2 February 2011 Last updated at
Egypt protests: an Arab spring as old order crumbles?
By Roger Hardy
Middle East analyst, Woodrow Wilson Center
Protesters in Cairo have made it clear they want President Mubarak to leave
The Arab order is crumbling. But whether it will collapse or somehow re-invent itself is far from certain.
Arab rulers, from North Africa to the Gulf, in rich countries and poor, find themselves in essentially the same boat.
Virtually without exception, they preside over corrupt autocracies with little or no legitimacy in the eyes of their people.
All of them now watch Egypt's "days of rage" with mounting trepidation. In the fate of the ailing Egyptian ruler, 82-year-old Hosni Mubarak, they see their own.
Western commentators are right to say the protests are about "them" rather than "us".
The anger of the protesters is largely directed inwards - at a bankrupt Arab order - rather than outwards at Israel, the United States or the West.
Largely, but not entirely. The West is complicit in Arab autocracy.
For decades, American and European leaders chose stability over democracy. Now the chickens are coming home to roost.
Jordan has announced political reforms following rallies in the capital, Amman
President George W Bush tried, briefly, to pursue a "freedom agenda" in the Middle East but it failed, and ageing autocrats could once again breathe freely.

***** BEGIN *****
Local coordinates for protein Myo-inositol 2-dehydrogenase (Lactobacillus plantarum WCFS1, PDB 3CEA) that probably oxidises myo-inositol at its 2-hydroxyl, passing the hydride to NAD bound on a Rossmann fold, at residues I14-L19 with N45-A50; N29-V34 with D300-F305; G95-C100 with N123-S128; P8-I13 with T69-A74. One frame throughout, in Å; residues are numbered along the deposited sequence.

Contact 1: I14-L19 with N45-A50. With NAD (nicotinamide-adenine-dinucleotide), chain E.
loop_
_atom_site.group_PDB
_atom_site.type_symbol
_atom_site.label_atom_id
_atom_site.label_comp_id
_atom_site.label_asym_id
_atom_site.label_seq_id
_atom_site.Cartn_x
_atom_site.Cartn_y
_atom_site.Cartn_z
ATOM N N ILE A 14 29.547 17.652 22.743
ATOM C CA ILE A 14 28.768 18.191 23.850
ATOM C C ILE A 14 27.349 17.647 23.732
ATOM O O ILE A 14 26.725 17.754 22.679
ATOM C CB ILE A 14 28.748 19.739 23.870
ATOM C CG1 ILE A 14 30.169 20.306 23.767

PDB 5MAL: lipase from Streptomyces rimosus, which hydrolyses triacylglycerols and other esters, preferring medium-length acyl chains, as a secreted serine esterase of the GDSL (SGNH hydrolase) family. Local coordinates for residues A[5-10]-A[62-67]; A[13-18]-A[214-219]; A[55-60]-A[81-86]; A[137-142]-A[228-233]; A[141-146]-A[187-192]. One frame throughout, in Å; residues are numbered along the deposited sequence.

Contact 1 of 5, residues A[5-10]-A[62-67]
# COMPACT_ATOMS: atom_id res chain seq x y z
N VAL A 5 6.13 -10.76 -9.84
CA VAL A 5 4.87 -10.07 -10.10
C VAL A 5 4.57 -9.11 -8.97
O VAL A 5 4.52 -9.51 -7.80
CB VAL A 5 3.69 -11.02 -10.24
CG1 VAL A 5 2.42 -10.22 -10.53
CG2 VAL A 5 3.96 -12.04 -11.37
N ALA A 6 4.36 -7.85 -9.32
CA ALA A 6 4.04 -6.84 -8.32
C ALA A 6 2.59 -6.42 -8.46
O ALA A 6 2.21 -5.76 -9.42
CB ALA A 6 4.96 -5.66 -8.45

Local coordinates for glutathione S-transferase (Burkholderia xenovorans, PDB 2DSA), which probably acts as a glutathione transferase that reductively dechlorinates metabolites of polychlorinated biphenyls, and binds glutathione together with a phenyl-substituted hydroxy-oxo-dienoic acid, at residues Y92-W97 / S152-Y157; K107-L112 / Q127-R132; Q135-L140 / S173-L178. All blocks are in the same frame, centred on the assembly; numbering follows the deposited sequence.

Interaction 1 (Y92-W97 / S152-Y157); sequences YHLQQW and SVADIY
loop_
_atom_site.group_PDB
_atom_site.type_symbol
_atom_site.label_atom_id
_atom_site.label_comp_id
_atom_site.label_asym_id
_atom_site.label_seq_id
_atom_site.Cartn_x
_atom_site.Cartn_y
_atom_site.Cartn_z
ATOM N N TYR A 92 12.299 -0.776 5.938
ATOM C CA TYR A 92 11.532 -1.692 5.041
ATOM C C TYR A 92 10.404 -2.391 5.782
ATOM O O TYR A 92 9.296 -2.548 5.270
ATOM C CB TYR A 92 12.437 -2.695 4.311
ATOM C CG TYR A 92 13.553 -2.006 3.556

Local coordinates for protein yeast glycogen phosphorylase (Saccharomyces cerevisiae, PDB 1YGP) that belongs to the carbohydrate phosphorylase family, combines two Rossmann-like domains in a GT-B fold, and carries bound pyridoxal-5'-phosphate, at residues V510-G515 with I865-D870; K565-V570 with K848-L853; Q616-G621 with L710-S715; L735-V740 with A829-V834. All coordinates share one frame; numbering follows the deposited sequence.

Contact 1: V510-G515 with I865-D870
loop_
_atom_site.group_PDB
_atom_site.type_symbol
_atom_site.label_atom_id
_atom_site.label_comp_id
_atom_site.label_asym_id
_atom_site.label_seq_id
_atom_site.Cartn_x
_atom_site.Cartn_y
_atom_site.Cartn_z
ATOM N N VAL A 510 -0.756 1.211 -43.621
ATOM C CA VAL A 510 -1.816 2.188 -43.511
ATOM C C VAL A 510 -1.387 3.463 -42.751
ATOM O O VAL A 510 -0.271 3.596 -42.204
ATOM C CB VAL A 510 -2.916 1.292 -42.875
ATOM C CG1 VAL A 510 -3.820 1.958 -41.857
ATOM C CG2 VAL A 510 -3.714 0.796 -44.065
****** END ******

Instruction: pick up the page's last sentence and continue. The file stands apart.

Now, Western leaders including Barack Obama find themselves essentially onlookers as events move with dizzying speed towards an outcome none can foresee.
Others are spectators, too, even if they pretend otherwise.
Iran is acting as if the Arab masses are belatedly following the example of the Khomeini revolution.
In fact, if the young demonstrators have a role model - and some actively disavow one - it is democratic Turkey rather than theocratic Iran.
Also a bystander is al-Qaeda, whose pretensions to being the voice of Arab and Muslim discontent have been punctured.
Who owns the future?
Analysts would do well to exercise a little humility.
My own guess, for what it is worth, is that this is not the beginning of an Arab spring, but of something more messy and drawn-out.
The old order still has plenty of fight in it.
The battle for the Arab future is under way. Since the stakes are high, the struggle will be fierce.
Roger Hardy is a public policy scholar at the Woodrow Wilson Center, Washington DC.
More on This Story
Features and Analysis
Clashes between Muslims and Christians reflect the political and security vacuum left by the recent upheaval in Egypt, the BBC's Jonathan Head writes
Share this page
Libyan state TV shows Col Muammar Gaddafi meeting tribal leaders in Tripoli - in what would be his first public appearance in nearly two weeks.
The late al-Qaeda leader's complex network of relatives
Where are today's Steinbecks to tell story of jobless generation?
How China is spending its new wealth
Why Bob Marley's legacy endures, 30 years after his death
BBC Travel goes from coast to coast in search of America's best cocktail bar
Should cricketers be subject to sting operations to root out corrupt players?